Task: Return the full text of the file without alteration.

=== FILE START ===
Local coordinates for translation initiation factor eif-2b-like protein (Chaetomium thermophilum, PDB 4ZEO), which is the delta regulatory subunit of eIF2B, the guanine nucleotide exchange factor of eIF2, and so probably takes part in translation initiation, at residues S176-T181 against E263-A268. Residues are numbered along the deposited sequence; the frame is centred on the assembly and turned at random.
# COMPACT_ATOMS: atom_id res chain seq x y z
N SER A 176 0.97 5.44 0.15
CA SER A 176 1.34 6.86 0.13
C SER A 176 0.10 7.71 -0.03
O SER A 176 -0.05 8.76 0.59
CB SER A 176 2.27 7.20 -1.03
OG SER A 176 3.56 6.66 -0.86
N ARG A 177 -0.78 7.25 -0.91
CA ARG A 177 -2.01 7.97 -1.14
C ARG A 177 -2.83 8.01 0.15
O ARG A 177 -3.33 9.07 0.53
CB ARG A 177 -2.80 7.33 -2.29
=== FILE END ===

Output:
Local coordinates for translation initiation factor eif-2b-like protein (Chaetomium thermophilum, PDB 4ZEO), which is the delta regulatory subunit of eIF2B, the guanine nucleotide exchange factor of eIF2, and so probably takes part in translation initiation, at residues S176-T181 against E263-A268. Residues are numbered along the deposited sequence; the frame is centred on the assembly and turned at random.
# COMPACT_ATOMS: atom_id res chain seq x y z
N SER A 176 0.97 5.44 0.15
CA SER A 176 1.34 6.86 0.13
C SER A 176 0.10 7.71 -0.03
O SER A 176 -0.05 8.76 0.59
CB SER A 176 2.27 7.20 -1.03
OG SER A 176 3.56 6.66 -0.86
N ARG A 177 -0.78 7.25 -0.91
CA ARG A 177 -2.01 7.97 -1.14
C ARG A 177 -2.83 8.01 0.15
O ARG A 177 -3.33 9.07 0.53
CB ARG A 177 -2.80 7.33 -2.29